I assure the hon. Lady that I feel no such contempt. Perhaps she has not heard of consultants, who are available to provide specialised services to a multitude of operators and who form an inherent part of the private sector system for identifying markets and ascertaining what the public want.

Invitations to tender and awards put a premium on the incumbent operator. I shall return to that point because, in practical terms, it is important. Moreover, it is exceedingly difficult, if not impossible, properly to assess bids in the way that would be necessary in this case. How does one assess a cheaper, older vehicle and compare it with a smaller, newer fleet? How does one assess differential peak fares proposed by one operator and compare them with those proposed by another operator? As soon as a contract is awarded for the term period—the proposed franchise—the operator is protected from all of the normal business pressures to improve efficiency. And how does one police it? If there is a gradual deterioration, at what point does one say that the gradual deterioration is sufficiently bad that something must be done about breaking the contract? The reality is that there would be a drift which embodied many of the weaknesses of the present system. I accept that it would be an improvement upon the present system, but it would be nothing like the improvement to be obtained from an open, competitive market.

What would happen in practice in a place like Manchester? How many other operators in Manchester would be prepared to compete with the passenger transport executive for these market franchises? What proportion of the market could conceivably be taken other than by the existing Manchester PTE? In that case, what would happen under the rolling system of replacement franchises when they are relet and the number of private sector operators is increased? Is my hon. Friend the Member for Wellingborough prepared to face the Manchester PTE bus workers and tell them that at the toss of a coin their jobs will be lost and they will be unemployed simply because a contract has been let like that? That would not be acceptable to a very high proportion of the bus workers in Manchester, but it would be the inevitable consequence of the high proportion of the contracts that the Manchester PTE would have to have in the first place because of the insufficient number of competing operators.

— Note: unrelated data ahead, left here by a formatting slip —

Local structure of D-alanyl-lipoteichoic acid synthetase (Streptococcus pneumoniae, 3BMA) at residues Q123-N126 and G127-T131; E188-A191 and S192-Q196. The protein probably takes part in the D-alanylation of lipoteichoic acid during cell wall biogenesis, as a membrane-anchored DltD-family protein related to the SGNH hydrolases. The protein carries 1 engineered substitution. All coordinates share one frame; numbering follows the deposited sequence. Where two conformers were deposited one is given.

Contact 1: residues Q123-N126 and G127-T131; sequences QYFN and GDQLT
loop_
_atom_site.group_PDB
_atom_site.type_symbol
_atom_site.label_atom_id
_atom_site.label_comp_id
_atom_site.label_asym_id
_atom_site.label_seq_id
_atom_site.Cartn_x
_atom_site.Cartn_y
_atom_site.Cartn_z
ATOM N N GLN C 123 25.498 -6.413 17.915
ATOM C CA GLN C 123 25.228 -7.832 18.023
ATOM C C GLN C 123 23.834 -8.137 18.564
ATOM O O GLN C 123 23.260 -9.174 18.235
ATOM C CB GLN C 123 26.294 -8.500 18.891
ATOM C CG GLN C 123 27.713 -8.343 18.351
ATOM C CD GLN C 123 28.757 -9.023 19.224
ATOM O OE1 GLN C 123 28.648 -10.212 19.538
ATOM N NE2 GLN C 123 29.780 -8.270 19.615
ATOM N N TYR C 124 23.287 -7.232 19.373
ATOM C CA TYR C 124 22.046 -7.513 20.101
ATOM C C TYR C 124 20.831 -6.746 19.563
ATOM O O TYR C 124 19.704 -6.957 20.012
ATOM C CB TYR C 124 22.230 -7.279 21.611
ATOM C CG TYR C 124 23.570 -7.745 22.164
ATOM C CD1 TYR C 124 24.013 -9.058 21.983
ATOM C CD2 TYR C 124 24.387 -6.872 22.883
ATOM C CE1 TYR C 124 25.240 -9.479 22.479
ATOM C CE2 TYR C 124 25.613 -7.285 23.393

My hon. Friend the Member for Wellingborough asked why competitive franchising is not good enough for the rest of the country when there is competitive franchising for London. I think he knows that the arrangements for London are only temporary. The interim franchising arrangement is better than the previous monopoly system, but it is not as good as the system that London will enjoy when the Bill is enacted.

My hon. Friend also referred to Kent. He said that the revenue subsidy for Kent is now £3·2 million and that it will rise to £5 million when the Bill is enacted. What figure has my hon. Friend placed on the potential improvement in efficiency of the Kent operation? Does he expect a 5 per cent. or a 10 per cent. improvement in productivity because of competition? I shall be happy to give way to my hon. Friend because it will help to take the argument forward.

The figures I gave for Kent were submitted by the Conservative leader of Kent county council. As my hon. Friend the Under-Secretary of State knows, Kent has been working on this proposal for some time. I do not know the entire basis of its calculations, but occasionally it is worth trusting some of the experts in the counties who are on our side to come up with the right figure.